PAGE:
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Home > Audio, Podcast, Show > Archive: “What if it were you?” from the Career Opportunities Podcast

Archive: “What if it were you?” from the Career Opportunities Podcast

November 9th, 2012

Career Opportunities podcast logoIt has happened to all of us. You get the call, or the email, “The boys upstairs say we have to do XYZ.” Then, often without question, we do exactly that, no matter how wrong we might think the action. There are several flaws to such blind obedience and we see them nearly every day.

The latest example from the world of large corporations is the alleged ease with which the NSA was allowed to set up equipment to monitor all Internet traffic at various points in AT&T’s massive telecomm network. It seems that at no time did any AT&T employees or contractors question the breach of privacy this created, let alone the legality of such operations. Instead, AT&T allegedly provided the NSA room for their equipment, special fiber drops, and other considerations to make the project’s implementation easier.


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I would like to think that one person among the hundreds, or perhaps thousands involved in the project would have found it odd that the NSA, whose mandate prohibits spying within our borders, was suddenly doing just that. Instead it was months before the operation was brought to light. What is it about corporate life that allows individuals to ignore their personal ethics when presented with mandates from above?

The truth is, in a large corporation, there is always someone else to blame. “My boss said it was ok. There was a memo from the VP’s office. I thought someone else would have said something if there was a problem.” There are studies that show that the more witnesses there were to a crime, the less likely it was for any individual to intercede. This concept finds it its full flower in the corporate world, especially when combined with the fear of losing your job. We have seen it with Worldcom. We have seen it with Enron. Hundreds of witnesses to various wrong-doings and rarely does anyone say a thing.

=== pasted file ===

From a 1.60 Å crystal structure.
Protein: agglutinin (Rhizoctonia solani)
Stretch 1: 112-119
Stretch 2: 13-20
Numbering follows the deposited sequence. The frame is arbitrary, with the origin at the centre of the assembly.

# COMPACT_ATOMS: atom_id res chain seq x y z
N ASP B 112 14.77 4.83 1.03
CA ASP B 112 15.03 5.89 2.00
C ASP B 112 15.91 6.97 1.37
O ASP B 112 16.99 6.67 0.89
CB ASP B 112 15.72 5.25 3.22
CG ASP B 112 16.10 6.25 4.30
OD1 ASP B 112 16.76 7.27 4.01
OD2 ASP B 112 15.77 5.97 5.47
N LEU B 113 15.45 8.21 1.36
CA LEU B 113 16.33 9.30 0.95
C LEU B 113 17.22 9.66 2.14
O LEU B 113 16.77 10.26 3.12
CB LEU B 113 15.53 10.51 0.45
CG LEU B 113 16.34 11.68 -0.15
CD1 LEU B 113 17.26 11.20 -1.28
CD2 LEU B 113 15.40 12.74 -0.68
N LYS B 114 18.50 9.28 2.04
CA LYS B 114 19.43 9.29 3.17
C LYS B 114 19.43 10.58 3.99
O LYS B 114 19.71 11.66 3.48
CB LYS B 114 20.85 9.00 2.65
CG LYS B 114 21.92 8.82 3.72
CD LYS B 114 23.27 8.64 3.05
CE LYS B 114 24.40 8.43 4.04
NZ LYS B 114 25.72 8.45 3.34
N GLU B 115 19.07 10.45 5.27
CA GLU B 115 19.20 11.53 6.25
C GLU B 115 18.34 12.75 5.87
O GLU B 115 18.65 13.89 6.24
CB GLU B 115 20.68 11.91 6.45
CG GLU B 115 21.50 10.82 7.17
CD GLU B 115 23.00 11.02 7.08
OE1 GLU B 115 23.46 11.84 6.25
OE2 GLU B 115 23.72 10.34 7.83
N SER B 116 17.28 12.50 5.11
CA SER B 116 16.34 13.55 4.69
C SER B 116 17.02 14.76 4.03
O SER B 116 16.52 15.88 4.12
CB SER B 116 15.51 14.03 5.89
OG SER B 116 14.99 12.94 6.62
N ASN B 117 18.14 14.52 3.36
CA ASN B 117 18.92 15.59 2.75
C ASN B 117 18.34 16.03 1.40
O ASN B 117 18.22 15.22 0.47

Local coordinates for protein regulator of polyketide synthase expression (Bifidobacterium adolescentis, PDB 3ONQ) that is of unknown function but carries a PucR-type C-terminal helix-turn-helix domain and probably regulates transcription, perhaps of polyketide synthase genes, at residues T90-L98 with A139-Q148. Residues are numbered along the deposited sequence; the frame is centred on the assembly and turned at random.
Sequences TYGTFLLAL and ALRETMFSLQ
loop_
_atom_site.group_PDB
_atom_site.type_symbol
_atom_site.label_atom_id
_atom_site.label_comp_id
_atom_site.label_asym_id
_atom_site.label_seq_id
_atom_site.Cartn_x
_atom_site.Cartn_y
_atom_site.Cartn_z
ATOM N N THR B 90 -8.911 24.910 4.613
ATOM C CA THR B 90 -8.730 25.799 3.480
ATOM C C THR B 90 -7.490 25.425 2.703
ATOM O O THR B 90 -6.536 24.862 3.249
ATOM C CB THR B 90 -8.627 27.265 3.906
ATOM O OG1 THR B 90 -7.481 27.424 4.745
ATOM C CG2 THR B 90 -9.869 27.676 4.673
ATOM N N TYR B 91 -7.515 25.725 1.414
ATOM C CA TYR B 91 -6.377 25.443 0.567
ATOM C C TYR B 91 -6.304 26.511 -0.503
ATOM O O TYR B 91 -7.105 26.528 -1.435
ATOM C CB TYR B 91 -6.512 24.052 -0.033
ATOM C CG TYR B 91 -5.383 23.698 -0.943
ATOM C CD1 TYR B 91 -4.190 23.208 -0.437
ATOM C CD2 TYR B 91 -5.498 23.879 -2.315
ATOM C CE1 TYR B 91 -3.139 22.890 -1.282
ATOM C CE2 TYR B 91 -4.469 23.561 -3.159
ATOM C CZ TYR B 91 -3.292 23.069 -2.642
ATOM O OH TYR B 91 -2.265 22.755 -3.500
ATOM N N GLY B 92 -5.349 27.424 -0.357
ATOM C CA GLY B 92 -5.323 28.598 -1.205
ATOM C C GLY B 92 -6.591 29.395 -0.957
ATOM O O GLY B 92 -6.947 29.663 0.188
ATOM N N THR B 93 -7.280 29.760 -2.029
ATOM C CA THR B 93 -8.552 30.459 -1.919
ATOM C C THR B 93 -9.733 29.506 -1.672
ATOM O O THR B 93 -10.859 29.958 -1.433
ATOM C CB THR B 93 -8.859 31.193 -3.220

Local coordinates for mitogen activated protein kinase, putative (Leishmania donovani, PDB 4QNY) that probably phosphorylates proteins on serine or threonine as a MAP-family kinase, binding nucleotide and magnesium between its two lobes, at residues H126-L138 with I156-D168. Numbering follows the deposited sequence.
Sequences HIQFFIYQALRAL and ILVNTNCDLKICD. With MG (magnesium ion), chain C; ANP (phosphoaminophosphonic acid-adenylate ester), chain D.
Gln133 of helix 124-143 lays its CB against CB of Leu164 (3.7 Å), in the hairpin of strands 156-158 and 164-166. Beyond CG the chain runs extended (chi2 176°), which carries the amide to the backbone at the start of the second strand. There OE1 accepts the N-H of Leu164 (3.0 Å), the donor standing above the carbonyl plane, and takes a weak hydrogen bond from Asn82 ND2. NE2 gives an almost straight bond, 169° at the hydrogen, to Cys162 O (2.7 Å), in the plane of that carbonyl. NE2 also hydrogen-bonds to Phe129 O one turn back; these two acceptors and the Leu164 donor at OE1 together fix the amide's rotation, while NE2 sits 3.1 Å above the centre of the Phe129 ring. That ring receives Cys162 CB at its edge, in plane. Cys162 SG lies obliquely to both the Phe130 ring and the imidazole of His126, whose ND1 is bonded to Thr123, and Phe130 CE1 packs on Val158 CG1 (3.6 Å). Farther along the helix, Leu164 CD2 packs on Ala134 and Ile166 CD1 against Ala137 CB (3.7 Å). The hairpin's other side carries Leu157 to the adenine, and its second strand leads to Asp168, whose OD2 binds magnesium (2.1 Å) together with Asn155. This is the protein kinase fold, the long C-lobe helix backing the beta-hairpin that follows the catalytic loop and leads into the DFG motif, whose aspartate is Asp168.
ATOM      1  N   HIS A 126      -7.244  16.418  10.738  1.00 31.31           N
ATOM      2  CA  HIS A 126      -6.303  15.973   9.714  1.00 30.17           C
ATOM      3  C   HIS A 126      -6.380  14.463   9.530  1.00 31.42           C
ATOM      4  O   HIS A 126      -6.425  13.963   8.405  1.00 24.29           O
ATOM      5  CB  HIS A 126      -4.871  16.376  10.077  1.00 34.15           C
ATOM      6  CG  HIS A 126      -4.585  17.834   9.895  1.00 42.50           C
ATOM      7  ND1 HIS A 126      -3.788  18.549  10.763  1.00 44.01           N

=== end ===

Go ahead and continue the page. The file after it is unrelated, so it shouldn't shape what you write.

The Personal Stink Test (PST)

So how do we, as high-tech workers break free of blind obedience and focus attention on the stupid, if not illegal actions of the companies where we work? The most important action we can take to protect the rights of those around us, and indeed, our own rights, is to apply what I call the “Personal Stink Test.” If some project, action or directive was applied to you, personally, how would you feel? If some governmental entity was allowed to closely monitor your Internet traffic with no provocation on your part, how would you feel? If a company instituted a questionable fee that you, personally, had to pay, how would you feel? If your company was systematically cheating you out of a pension or looting your pension fund, personally, how would you feel?

If you find that you would be personally offended if your company or government took any of these actions towards you, then you should be just as offended if it happens to others. In fact, in my earlier example, one of the largest users of AT&T Internet services, the workers themselves, were being monitored, just like all the anonymous customers. Wouldn’t this be a personal enough intrusion to cause some concern? Obviously not.

If something doesn’t pass your personal stink test, you owe it to yourself and everyone around you to ask some questions. If something doesn’t smell right to you, then most likely, there is a problem that needs addressing. If you don’t raise these issues, chances are very good that no one else will. Instead the problem will fester until it finally comes to the attention of law enforcement or the government, causing much more damage than it might have otherwise.

You can’t always assume that everything your company does is for the benefit of its employees or customers. In today’s world, company actions are often driven by greed, threats or simple stupidity. In all these cases, companies depended on the obedience of their employees or the ignorance of their customers. If you blindly or willingly assist in these actions you are not just hurting some abstract unknown person, you are actively hurting yourself. Self-preservation alone should be enough to make you question your company’s actions, but when it is combined with the ability to help thousands of other people, you should come to see it as a requirement for any job or career.

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